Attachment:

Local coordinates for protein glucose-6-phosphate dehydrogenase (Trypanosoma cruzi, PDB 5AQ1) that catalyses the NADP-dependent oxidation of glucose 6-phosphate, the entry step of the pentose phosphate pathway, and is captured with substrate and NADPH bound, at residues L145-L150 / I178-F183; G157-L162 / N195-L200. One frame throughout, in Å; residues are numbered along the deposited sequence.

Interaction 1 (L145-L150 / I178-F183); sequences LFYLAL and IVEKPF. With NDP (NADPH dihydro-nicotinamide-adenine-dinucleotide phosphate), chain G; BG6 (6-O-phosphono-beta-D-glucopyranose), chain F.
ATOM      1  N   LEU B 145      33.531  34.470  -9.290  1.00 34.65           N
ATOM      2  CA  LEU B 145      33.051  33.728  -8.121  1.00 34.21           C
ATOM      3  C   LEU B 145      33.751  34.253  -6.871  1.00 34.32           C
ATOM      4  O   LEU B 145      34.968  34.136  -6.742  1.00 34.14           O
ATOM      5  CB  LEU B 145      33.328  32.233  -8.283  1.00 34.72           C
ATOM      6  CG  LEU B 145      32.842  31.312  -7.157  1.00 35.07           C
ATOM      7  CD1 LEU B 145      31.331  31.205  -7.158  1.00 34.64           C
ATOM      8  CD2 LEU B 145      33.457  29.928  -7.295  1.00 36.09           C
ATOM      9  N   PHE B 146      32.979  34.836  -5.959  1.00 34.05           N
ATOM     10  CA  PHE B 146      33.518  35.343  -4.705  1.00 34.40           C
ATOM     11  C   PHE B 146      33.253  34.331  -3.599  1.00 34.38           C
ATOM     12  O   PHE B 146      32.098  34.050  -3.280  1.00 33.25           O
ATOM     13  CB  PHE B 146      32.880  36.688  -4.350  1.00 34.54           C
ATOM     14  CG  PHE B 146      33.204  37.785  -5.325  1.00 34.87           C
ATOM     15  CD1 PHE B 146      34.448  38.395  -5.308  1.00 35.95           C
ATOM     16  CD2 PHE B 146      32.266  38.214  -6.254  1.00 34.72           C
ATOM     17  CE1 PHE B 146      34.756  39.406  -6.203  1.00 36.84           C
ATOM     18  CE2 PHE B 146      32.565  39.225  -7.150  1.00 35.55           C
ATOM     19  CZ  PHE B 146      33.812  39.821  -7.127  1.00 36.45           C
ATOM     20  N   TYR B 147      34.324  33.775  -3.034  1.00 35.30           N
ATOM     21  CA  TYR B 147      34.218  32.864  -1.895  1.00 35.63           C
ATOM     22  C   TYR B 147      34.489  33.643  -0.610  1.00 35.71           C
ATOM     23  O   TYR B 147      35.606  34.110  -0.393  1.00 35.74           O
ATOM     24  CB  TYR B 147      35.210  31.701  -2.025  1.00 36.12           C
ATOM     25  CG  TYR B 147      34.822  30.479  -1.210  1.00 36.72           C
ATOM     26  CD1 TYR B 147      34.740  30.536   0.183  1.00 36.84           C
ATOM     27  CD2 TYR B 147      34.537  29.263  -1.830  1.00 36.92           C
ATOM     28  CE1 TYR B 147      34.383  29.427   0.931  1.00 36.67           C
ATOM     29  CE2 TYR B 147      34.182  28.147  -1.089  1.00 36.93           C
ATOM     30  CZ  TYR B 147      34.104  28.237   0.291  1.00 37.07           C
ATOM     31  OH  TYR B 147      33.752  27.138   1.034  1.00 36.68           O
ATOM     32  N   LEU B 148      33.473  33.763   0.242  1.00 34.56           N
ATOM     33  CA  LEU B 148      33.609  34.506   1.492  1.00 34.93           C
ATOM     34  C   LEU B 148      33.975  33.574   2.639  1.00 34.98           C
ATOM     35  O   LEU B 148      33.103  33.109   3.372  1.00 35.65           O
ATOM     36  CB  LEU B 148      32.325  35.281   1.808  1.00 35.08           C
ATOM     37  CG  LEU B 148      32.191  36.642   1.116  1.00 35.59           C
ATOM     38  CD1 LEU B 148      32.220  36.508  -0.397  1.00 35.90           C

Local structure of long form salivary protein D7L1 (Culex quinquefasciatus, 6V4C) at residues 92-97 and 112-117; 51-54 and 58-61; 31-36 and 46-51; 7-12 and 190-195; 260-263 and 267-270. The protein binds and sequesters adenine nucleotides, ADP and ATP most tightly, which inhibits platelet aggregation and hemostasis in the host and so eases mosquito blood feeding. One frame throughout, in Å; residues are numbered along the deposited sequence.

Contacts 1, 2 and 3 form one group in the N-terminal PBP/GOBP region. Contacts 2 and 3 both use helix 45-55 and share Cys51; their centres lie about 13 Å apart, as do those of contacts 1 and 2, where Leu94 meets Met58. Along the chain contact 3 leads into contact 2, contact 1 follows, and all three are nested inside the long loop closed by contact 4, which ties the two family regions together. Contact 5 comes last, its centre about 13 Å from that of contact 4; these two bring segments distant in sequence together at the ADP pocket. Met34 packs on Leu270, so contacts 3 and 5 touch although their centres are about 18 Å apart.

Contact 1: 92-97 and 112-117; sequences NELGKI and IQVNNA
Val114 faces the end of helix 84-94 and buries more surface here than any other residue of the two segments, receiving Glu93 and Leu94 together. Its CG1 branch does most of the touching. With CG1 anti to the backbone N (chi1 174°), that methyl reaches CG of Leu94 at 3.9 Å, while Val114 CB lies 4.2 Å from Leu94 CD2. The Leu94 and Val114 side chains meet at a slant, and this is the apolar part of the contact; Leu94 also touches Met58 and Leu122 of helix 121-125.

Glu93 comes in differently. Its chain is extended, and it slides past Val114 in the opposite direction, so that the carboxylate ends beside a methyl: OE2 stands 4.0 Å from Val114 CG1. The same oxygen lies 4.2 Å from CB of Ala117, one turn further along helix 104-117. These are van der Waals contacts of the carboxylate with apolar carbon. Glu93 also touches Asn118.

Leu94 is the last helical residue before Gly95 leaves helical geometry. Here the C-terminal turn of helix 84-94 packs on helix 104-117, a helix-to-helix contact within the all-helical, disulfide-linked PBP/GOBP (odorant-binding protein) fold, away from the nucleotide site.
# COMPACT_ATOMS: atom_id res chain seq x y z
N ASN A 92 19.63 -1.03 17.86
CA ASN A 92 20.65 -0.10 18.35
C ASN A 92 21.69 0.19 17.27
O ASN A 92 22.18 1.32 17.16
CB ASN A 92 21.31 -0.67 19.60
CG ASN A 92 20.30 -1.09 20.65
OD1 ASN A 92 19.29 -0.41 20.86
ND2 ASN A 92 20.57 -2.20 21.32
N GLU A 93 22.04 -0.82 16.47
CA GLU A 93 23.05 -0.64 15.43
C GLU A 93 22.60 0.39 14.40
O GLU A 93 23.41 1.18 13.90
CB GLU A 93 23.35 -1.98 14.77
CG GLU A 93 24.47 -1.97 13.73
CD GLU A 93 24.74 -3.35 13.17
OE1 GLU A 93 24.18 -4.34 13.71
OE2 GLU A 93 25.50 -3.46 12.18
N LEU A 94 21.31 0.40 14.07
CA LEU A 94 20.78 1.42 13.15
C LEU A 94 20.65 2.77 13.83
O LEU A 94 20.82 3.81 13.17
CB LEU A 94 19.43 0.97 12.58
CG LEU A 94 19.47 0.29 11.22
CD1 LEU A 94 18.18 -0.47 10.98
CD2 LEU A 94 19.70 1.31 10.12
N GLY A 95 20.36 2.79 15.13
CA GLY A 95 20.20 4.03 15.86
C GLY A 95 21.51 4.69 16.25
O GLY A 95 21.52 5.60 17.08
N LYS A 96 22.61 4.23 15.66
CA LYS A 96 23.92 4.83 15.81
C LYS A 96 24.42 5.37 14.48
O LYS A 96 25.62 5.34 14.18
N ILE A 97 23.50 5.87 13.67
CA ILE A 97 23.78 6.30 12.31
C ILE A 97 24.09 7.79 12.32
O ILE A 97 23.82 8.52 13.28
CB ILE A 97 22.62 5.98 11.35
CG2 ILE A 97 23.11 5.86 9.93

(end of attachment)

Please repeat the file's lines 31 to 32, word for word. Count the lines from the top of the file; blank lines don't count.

ATOM     29  CE2 TYR B 147      34.182  28.147  -1.089  1.00 36.93           C
ATOM     30  CZ  TYR B 147      34.104  28.237   0.291  1.00 37.07           C